This is your brain. This is your brain on yoga! Meditation to be exact. New, real, comprehensive studies are being done to prove that meditation does indeed actually transform the circuits of the brain to increase functionality, focus, empathy and happiness. How fabulous! Changes have been seen in the limbic system or the brain’s emotional command center controlling the endocrine and autonomic nervous system, the prefrontal cortex in charge of focus, thoughts and actions, and left-sided anterior region responsible for generating positive emotions. You know, just minor parts of the brain necessary for your overall energetic existence and prosperity.
But maybe you already knew this? Having your uh duh! moment? We can cut these scientists a break, as it’s only just until recently when technology and things like MRI machines could actually scientifically prove what many were just experiencing, see?
It’s a growing field called contemplative neuroscience – the brain science of meditation – and it’s gaining more credibility and perhaps even better, more funding for research. The National Institutes of Health, has upped its grants in complementary and alternative medicine ($300 million in 2007 to an estimated $541 million in 2011) , and has helped establish new contemplative science research centers at Stanford University, Emory University, and the University of Wisconsin, the soon-to-be new home of the world’s first brain imaging lab with adjacent meditation room.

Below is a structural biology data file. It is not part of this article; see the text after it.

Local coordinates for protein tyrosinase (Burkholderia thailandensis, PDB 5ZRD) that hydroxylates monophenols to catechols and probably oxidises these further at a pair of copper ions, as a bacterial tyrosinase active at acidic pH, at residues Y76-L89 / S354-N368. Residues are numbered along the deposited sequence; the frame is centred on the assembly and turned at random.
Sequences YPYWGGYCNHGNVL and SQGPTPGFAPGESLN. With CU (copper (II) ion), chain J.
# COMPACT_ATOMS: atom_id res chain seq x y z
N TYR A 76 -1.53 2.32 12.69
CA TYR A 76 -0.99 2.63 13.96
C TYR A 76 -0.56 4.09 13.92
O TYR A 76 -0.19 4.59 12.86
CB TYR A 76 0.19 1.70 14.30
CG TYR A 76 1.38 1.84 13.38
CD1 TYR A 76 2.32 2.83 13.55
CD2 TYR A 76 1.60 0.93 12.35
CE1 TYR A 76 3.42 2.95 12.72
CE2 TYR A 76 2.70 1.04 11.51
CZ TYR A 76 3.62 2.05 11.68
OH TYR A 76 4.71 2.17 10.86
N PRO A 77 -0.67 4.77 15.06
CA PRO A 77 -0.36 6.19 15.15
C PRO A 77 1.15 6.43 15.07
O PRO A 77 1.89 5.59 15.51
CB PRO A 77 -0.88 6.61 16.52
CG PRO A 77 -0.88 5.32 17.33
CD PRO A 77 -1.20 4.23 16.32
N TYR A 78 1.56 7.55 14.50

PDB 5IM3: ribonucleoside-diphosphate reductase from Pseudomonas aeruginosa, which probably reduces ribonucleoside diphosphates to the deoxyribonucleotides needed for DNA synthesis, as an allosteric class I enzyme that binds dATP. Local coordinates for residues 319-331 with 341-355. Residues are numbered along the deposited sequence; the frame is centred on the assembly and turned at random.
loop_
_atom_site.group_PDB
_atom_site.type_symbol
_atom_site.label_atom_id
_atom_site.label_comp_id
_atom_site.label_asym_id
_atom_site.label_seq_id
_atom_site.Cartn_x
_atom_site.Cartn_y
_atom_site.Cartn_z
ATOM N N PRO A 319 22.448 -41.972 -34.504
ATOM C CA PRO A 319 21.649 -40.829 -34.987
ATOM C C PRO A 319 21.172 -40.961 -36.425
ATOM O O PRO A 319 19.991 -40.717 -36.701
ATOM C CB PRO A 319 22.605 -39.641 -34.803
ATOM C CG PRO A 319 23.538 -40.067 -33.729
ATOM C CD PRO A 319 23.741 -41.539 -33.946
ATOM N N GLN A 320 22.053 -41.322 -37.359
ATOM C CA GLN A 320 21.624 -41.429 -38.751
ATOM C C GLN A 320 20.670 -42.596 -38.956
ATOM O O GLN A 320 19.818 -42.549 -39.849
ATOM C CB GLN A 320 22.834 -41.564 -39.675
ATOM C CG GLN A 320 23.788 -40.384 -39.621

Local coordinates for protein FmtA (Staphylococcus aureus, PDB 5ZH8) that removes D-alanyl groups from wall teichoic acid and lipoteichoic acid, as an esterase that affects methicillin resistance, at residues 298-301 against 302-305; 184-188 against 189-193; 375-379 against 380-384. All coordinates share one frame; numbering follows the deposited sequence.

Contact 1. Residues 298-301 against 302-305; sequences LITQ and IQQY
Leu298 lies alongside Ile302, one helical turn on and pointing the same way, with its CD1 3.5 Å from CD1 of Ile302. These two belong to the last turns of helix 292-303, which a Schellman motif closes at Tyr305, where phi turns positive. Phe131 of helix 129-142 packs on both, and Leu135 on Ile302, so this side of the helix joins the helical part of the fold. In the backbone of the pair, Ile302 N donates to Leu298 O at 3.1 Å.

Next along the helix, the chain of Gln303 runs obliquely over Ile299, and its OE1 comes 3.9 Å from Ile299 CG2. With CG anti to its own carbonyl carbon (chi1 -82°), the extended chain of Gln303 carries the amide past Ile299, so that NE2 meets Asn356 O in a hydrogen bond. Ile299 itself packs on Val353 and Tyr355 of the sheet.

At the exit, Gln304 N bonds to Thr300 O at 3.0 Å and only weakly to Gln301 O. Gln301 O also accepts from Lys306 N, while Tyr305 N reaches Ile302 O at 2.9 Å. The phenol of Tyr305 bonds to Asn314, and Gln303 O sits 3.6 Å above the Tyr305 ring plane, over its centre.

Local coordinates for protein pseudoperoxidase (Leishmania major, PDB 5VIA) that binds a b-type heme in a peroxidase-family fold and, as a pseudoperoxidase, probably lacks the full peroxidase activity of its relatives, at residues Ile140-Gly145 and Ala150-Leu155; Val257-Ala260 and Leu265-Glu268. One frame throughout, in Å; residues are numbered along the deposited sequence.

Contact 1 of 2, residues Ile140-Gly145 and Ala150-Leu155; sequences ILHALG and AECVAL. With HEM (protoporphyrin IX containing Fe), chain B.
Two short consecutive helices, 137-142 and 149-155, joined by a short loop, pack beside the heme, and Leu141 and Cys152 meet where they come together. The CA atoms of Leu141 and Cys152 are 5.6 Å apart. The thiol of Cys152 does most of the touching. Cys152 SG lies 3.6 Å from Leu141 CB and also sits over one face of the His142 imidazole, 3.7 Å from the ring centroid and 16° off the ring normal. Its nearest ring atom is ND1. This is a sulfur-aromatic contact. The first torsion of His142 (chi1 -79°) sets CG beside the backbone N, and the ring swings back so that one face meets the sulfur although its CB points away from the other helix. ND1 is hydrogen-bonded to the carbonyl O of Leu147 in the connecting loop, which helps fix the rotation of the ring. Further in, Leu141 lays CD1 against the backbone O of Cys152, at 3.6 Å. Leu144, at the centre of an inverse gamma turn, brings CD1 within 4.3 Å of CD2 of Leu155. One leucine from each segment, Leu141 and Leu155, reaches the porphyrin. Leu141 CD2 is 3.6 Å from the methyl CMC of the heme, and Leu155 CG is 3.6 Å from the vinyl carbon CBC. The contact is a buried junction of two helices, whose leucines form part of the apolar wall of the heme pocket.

How does meditation work on the noggin?
“We all know that if you engage in certain kinds of exercise on a regular basis you can strengthen certain muscle groups in predictable ways,” [Richard] Davidson says in his office at the University of Wisconsin, where his research team has hosted scores of Buddhist monks and other meditators for brain scans.
“Strengthening neural systems is not fundamentally different,” he says. “It’s basically replacing certain habits of mind with other habits.”
And you’ll never guess who’s been a big proponent of the growing research. Why, the Dalai Lama of course! And he’s actually arranged for Tibetan monks to travel to American universities for brain scans, while also participating in speaking gigs at annual meetings of the Society for Neuroscience, the world’s largest gathering of brain scientists.
Although many of the previous studies had focused on compassion meditation or “lovingkindness”, for scientific purposes, the meditation exercises have been stripped of Buddhist roots.
“This is not a project about religion,” says Davidson. “Meditation is mental activity that could be understood in secular terms.”
So if you were worried about the compassion demons invading your brain and stealing your soul during meditation, you can rest assured that only happens after a sinful round of sun salutes and a few minutes of playing dead.
File this, in the yay for science! folder.
How cool! Is this why I’m addicted to yoga?
Ancient wisdom rocks! Yoga and meditation is a great personal and global strategy to make life better. The magic of beautiful sequences of gentle movement, breathwork and positive messages renew us from the inside out. I suggest preciousretreats.com for a great collection of guided meditations.
Thanks for this very entertaining update on this exciting new field.
You misrepresent the research when you write: